TREES & plants

Little-leaved linden

Little-leaved linden is a great shade tree for lawns or parkway plantings in urban settings due to its ability to withstand polluted environments. It has shiny dark green leaves that turn a clear yellow in fall, and in summer it has dangling, fragrant pale yellow flowers.  This tree is prone to attack by Japanese beetles.

This plant has some cultivated varieties. Go to list of cultivars.


Botanical name: 
Tilia cordata
All Common Names: 
little-leaved linden, littleleaf linden
Family (English): 
Family (Botanic): 
Tree or Plant Type: 
  • Tree
Native Locale: 
  • Non-native
Planting Site: 
  • Residential and parks
  • City parkway
  • Wide median
Landscape Uses: 
  • Specimen
  • Shade
  • Parkway/street
Size Range: 
  • Large tree (more than 40 feet)
Mature Height: 
60-70 feet
Mature Width: 
30-40 feet
Light Exposure: 
  • Full sun (6 hrs direct light daily)
Hardiness Zones: 
  • Zone 3
  • Zone 4
  • Zone 5
  • Zone 6
  • Zone 7
Soil Preference: 
  • Moist, well-drained soil
Acid Soils: 
  • Tolerant
Alkaline Soils: 
  • Tolerant
Salt Spray: 
  • Intolerant
Soil Salt: 
  • Moderately Tolerant
Drought Conditions: 
  • Tolerant
Poor Drainage: 
  • Moderately Tolerant
  • Deciduous (seasonally loses leaves)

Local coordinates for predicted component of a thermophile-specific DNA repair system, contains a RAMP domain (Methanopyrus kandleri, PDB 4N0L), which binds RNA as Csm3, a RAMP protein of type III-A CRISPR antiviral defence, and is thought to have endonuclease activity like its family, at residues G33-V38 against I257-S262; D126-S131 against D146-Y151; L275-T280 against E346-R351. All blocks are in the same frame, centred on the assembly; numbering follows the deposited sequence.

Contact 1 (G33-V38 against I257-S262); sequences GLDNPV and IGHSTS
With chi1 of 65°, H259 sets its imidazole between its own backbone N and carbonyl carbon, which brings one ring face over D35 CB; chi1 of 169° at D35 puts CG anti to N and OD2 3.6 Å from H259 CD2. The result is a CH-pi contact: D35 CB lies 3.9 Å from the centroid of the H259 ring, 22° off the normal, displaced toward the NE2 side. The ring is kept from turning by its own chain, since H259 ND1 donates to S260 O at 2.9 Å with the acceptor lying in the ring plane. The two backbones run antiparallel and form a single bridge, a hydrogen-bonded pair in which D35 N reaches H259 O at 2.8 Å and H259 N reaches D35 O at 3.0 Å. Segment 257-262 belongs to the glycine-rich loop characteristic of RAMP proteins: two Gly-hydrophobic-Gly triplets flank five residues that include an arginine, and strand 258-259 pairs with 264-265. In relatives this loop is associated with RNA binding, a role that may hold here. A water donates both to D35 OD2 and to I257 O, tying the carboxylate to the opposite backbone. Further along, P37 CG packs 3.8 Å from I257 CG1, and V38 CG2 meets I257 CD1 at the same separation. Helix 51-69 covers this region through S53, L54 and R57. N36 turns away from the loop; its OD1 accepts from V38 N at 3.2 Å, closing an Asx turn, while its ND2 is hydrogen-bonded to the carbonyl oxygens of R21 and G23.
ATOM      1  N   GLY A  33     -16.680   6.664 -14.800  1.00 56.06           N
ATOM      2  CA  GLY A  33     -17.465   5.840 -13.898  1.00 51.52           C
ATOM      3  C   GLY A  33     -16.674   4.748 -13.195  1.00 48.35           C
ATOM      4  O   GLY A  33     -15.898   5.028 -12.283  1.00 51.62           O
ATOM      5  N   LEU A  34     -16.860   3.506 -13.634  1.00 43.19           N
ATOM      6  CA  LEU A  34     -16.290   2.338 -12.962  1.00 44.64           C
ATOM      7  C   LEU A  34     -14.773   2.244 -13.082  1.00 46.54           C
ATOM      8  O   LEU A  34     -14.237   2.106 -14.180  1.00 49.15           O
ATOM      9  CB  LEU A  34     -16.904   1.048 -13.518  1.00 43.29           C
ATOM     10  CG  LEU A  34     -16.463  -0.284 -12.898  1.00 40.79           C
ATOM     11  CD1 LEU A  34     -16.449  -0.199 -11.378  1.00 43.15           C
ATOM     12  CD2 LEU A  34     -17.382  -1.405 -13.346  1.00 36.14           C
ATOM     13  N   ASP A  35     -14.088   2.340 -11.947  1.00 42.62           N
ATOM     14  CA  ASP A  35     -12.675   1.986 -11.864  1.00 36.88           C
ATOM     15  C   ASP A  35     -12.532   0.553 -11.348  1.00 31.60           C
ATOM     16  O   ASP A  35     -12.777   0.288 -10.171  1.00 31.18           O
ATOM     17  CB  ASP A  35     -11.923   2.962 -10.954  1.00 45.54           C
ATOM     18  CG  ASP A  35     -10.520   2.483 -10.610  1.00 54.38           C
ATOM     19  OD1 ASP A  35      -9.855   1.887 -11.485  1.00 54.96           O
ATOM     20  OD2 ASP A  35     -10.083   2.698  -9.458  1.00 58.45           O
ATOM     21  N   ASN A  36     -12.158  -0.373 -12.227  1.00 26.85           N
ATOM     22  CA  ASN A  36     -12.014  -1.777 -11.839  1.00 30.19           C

Ornamental Interest: 
  • Summer blossoms
  • Fall color
  • Fragrant flowers
  • Persistent fruit/seeds
Season of Interest: 
  • Early summer
  • Mid summer
  • Mid fall
Flower Color & Fragrance: 
  • Fragrant
  • Yellow
Shape or Form: 
  • Oval
  • Pyramidal
  • Upright
Growth Rate: 
  • Moderate
Transplants Well: 
  • Yes
  • Insect pollinators
More Information: 

Tree & Plant Care

This species benefits from a mulch layer to maintain a cool root environment.  

Disease, pests, and problems

Aphids and Japanese beetles can be a problem.

Disease, pest, and problem resistance

Tolerant of pollution.

Native geographic location and habitat

Native to Europe.

Bark color and texture 

Bark is gray-brown.  It is smooth on young trunks and ages to a ridged and furrowed appearance.

Leaf or needle arrangement, size, shape, and texture

The simple, alternate leaves are 1 ½ - 3” long and wide; heart-shaped with an uneven base.
Leaves are medium green in summer, changing to clear yellow in fall.

Flower arrangement, shape, and size

Creamy yellow flowers in hanging clusters (5 to 7 flowers per cluster) in early summer.  Each cluster is accompanied by a long, strap-shaped bract.  Very fragrant.

Fruit, cone, nut, and seed descriptions

Fruits are small, slightly hairy, round nutlets, accompanied by a long strap-like bract.

Cultivars and their differences 

Chancellor  (Tilia cordata ‘Chancellor’):  This cultivar is more compact than the species (50 feet tall rather than 70 feet).  The habit is upright in youth and more pyramidal when mature.

Greenspire (Tilia cordata ‘Greenspire’):  This cultivar also grows shorter than the species (50 feet).  The habit is a neat pyramidal shape with a central leader.

Glenleven  (Tilia cordata ‘Glenleven’): This is now classified as Tilia x flavenscens 'Glenleven'.   Faster growing with a straight trunk and more open habit.